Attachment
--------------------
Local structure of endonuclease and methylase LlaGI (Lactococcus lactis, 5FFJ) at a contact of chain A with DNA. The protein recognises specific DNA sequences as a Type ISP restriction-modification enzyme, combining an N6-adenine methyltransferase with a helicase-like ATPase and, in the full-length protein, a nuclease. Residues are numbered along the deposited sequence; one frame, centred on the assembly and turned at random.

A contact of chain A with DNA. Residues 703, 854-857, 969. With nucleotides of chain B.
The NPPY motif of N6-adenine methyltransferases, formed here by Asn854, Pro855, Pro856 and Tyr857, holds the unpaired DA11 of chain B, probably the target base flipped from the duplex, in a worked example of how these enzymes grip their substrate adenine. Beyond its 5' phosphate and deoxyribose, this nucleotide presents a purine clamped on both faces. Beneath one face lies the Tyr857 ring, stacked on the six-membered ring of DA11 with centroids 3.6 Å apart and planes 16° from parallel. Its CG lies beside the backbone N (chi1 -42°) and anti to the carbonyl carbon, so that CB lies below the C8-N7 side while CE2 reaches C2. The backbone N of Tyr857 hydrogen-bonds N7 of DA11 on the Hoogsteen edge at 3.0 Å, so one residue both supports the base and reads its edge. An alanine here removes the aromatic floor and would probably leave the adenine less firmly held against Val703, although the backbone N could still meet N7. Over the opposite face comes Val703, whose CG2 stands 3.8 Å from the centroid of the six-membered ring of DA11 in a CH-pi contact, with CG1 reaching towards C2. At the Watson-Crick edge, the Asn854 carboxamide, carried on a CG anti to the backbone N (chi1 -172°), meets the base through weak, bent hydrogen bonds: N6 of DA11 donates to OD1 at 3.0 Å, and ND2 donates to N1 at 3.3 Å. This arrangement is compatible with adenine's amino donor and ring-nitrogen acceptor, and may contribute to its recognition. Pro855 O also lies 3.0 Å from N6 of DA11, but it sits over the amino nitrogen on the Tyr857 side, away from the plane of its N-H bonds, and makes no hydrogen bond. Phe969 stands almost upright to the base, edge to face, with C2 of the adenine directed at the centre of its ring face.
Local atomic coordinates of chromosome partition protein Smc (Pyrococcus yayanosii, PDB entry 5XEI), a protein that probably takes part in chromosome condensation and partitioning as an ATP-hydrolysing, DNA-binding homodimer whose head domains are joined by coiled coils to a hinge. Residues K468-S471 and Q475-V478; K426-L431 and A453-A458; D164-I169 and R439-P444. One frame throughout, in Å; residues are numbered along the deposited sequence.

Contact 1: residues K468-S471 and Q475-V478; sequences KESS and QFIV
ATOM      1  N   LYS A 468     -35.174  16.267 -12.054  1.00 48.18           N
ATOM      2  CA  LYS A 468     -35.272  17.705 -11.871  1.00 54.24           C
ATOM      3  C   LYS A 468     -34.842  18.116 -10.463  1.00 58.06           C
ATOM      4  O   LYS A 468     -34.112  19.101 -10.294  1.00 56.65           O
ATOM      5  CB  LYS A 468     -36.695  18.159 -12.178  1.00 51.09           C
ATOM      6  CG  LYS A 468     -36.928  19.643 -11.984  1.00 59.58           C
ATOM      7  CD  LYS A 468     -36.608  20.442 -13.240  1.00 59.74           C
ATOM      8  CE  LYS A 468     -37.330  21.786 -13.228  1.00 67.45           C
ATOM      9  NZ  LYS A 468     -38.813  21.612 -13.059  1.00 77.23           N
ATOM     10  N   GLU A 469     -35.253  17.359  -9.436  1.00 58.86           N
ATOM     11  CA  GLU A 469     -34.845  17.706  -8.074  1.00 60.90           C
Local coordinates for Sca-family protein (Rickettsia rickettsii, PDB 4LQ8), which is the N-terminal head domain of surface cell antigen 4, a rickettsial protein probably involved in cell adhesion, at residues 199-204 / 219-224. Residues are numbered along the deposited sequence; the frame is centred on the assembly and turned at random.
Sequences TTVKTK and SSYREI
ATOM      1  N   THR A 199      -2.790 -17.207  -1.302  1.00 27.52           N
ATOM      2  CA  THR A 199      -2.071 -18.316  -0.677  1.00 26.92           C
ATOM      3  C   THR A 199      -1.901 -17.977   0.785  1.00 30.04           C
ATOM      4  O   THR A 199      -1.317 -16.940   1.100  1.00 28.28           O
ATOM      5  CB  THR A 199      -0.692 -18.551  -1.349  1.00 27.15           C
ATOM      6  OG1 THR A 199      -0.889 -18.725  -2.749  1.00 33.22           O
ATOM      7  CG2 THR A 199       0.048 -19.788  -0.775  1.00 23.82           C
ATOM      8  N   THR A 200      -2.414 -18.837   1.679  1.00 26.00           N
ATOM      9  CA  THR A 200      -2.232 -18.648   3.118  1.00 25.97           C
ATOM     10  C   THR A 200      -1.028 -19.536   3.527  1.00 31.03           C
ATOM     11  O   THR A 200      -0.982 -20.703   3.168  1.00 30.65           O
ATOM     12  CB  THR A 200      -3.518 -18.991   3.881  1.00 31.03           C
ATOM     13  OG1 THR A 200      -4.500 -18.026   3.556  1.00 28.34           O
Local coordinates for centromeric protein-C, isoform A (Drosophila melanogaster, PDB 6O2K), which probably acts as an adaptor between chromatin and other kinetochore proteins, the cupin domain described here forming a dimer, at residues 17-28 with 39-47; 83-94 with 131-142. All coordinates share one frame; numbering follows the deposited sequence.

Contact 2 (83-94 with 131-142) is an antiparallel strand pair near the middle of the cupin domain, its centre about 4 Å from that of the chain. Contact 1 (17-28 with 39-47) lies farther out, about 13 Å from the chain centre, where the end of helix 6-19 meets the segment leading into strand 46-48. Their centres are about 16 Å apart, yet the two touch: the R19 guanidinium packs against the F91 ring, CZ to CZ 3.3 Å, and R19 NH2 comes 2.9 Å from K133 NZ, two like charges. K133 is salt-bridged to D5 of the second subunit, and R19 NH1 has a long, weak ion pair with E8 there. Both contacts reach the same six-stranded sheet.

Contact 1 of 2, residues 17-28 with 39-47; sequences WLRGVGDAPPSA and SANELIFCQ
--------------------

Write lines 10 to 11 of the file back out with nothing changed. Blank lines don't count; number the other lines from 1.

ATOM      5  CB  LYS A 468     -36.695  18.159 -12.178  1.00 51.09           C
ATOM      6  CG  LYS A 468     -36.928  19.643 -11.984  1.00 59.58           C